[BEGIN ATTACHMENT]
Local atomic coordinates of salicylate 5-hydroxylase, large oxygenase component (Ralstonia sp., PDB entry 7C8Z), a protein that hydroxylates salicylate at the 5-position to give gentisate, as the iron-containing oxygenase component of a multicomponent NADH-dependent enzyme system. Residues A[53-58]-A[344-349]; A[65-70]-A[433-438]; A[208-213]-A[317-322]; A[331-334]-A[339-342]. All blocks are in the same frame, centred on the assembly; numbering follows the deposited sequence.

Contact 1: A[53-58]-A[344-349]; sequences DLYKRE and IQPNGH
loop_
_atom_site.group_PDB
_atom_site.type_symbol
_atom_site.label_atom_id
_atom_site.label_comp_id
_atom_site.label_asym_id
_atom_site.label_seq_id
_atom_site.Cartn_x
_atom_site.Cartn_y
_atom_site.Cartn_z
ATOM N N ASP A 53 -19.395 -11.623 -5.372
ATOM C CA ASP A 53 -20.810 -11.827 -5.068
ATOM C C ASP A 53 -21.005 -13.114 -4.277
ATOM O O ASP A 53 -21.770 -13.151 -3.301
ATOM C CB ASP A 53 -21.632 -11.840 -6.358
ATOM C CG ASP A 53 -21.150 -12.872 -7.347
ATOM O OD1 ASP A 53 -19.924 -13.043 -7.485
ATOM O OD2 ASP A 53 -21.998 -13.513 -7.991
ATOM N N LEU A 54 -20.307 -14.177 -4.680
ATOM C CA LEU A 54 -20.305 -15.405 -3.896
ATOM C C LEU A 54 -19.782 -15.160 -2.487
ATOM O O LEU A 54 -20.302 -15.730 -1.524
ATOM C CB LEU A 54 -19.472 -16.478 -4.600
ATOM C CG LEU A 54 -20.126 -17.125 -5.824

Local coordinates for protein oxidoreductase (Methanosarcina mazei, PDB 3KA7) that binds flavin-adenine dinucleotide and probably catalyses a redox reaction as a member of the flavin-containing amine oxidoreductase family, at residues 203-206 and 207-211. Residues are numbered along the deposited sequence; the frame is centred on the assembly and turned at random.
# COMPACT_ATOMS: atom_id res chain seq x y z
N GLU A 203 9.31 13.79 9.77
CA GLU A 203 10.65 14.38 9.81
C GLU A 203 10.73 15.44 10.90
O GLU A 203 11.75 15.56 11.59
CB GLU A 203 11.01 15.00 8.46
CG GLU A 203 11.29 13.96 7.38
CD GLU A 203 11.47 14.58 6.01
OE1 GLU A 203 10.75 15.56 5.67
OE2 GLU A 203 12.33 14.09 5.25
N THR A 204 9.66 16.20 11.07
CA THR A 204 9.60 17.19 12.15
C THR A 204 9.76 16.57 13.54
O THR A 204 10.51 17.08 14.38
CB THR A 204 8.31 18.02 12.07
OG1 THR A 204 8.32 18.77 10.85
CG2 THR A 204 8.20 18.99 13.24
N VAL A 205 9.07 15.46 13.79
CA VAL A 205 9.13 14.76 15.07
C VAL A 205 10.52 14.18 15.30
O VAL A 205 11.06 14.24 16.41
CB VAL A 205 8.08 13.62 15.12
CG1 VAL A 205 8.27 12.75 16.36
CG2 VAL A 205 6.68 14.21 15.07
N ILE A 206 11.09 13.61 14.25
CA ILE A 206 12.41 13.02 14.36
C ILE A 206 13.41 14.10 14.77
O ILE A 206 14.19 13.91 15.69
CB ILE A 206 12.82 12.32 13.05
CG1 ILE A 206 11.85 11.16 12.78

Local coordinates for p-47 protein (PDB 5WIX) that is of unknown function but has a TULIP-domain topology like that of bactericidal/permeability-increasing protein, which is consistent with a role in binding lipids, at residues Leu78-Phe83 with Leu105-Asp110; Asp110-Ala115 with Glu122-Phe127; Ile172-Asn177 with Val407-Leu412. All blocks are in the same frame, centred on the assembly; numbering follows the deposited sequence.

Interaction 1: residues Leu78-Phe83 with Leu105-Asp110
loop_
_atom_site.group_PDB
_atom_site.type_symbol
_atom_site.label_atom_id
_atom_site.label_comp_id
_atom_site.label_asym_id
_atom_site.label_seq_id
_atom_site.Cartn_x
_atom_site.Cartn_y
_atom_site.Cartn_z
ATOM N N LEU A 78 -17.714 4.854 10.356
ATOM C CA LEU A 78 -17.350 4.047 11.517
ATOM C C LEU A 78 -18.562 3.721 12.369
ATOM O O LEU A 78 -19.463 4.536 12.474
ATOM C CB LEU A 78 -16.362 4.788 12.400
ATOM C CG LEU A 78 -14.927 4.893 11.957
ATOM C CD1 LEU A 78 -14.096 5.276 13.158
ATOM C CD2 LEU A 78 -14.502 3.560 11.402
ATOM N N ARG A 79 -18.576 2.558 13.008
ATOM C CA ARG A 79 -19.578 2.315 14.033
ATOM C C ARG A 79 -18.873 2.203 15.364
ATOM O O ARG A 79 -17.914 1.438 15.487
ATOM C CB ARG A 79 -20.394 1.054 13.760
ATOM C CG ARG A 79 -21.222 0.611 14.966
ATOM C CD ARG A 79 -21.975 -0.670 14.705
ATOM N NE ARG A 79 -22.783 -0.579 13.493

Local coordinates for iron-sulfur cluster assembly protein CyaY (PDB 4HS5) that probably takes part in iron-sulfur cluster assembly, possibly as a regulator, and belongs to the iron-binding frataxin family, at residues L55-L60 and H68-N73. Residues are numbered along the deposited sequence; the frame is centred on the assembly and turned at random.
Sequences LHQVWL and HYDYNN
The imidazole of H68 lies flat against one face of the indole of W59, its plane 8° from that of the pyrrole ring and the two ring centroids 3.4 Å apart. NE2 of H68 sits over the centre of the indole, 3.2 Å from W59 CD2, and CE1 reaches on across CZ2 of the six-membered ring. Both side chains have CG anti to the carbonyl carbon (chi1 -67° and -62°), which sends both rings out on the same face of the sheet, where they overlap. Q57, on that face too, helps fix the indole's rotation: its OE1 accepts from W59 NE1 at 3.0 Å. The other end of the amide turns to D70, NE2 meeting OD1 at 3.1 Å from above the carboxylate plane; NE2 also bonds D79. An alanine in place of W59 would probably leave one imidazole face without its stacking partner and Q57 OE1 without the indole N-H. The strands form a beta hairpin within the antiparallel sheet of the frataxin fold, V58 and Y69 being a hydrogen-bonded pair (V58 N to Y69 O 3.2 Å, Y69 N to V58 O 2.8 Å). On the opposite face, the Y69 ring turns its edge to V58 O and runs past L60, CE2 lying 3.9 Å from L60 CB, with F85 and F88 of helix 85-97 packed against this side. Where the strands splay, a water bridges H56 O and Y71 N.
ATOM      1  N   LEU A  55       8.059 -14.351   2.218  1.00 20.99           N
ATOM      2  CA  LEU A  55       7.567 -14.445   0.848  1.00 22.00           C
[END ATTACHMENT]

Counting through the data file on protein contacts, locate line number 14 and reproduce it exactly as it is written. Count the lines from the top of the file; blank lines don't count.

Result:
ATOM C CA ASP A 53 -20.810 -11.827 -5.068